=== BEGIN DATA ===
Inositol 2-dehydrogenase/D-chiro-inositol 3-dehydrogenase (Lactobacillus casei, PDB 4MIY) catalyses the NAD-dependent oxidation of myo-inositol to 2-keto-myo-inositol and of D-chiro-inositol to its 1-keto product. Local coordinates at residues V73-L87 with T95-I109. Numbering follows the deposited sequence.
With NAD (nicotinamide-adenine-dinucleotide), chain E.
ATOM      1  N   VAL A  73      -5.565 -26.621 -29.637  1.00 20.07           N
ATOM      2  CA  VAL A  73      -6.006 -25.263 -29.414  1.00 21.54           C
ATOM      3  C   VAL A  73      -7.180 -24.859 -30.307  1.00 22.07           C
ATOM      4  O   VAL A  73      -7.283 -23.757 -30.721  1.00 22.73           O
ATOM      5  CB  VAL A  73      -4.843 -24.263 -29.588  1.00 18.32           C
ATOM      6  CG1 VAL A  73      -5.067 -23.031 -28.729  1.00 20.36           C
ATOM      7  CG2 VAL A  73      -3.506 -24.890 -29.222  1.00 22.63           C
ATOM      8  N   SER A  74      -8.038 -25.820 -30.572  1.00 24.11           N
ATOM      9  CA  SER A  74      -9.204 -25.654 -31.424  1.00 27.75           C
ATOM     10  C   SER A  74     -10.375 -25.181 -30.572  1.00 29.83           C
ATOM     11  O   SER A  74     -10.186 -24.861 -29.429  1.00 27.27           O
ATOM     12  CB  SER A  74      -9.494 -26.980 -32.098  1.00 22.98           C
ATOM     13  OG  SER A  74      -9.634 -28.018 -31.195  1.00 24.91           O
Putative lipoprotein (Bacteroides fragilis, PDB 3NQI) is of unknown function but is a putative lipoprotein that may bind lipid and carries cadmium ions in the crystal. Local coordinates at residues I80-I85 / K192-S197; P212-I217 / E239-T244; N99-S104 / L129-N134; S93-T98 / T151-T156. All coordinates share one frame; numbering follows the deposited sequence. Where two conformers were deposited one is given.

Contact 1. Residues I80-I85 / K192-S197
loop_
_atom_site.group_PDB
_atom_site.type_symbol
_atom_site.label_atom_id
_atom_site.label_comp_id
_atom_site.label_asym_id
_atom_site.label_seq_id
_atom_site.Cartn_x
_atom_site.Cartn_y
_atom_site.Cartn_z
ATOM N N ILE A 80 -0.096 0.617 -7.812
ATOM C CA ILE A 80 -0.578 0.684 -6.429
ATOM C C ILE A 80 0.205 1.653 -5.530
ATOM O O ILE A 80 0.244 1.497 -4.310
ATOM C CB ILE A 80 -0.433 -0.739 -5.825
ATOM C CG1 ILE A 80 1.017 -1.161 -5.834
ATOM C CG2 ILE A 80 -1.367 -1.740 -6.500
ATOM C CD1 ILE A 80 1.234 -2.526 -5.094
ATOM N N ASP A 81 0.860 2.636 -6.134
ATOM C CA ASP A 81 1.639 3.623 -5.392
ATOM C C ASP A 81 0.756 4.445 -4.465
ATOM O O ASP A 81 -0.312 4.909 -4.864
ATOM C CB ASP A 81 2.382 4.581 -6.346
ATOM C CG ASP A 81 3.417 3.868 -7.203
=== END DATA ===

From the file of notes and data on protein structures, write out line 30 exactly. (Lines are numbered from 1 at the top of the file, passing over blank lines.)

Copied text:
ATOM C C ILE A 80 0.205 1.653 -5.530